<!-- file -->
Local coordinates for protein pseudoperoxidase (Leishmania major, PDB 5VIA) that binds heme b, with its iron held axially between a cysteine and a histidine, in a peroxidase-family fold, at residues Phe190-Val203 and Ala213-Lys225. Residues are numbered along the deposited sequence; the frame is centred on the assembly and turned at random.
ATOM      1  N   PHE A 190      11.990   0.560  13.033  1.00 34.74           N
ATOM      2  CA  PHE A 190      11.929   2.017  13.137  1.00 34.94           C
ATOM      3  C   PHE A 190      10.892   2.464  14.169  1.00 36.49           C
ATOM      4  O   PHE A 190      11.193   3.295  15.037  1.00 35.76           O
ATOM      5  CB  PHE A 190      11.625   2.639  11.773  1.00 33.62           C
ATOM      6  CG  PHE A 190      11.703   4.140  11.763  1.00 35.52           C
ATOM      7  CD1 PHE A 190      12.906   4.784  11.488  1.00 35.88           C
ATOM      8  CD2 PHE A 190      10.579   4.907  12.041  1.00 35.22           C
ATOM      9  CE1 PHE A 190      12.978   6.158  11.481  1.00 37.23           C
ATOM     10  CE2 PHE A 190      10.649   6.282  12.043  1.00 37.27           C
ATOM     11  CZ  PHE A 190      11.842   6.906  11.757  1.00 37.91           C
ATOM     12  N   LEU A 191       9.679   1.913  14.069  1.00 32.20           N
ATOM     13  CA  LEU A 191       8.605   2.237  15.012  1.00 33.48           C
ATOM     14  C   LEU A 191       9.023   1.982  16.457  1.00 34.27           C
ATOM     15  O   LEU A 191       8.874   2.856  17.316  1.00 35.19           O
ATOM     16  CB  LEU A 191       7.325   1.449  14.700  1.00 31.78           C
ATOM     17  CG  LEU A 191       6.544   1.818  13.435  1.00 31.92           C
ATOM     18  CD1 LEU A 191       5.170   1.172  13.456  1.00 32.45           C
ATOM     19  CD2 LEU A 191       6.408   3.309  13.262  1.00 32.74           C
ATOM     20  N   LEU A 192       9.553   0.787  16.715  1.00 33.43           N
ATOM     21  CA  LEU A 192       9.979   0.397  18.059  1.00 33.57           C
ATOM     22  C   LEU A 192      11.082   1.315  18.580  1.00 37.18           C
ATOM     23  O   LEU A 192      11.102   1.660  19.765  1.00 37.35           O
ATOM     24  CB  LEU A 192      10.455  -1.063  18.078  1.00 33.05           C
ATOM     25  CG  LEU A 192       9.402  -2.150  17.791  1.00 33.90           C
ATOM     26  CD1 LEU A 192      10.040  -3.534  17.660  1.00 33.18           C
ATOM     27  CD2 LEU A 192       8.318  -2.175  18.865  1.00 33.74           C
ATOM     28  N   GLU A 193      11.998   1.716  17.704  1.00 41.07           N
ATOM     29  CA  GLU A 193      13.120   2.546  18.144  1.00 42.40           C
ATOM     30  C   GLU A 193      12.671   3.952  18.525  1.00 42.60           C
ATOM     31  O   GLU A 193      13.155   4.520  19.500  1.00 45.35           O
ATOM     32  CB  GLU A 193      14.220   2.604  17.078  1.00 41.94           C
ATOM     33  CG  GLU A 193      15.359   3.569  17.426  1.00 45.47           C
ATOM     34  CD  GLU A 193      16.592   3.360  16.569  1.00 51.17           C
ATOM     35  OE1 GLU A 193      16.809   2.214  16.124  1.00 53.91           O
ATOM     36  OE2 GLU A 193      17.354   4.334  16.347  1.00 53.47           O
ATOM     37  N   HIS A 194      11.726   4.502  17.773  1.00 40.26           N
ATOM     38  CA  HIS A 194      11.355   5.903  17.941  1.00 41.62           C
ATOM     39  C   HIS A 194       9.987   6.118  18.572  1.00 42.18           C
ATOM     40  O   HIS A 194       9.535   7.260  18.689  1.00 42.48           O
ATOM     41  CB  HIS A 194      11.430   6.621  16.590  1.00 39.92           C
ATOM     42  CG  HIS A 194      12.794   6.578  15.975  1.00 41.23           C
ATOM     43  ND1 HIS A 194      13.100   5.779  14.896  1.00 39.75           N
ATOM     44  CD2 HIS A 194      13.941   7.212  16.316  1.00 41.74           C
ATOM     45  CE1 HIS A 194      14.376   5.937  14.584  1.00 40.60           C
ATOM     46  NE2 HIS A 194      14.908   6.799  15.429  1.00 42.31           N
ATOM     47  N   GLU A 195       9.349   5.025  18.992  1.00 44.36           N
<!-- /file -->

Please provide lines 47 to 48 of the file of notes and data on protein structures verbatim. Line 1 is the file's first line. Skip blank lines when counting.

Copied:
ATOM     46  NE2 HIS A 194      14.908   6.799  15.429  1.00 42.31           N
ATOM     47  N   GLU A 195       9.349   5.025  18.992  1.00 44.36           N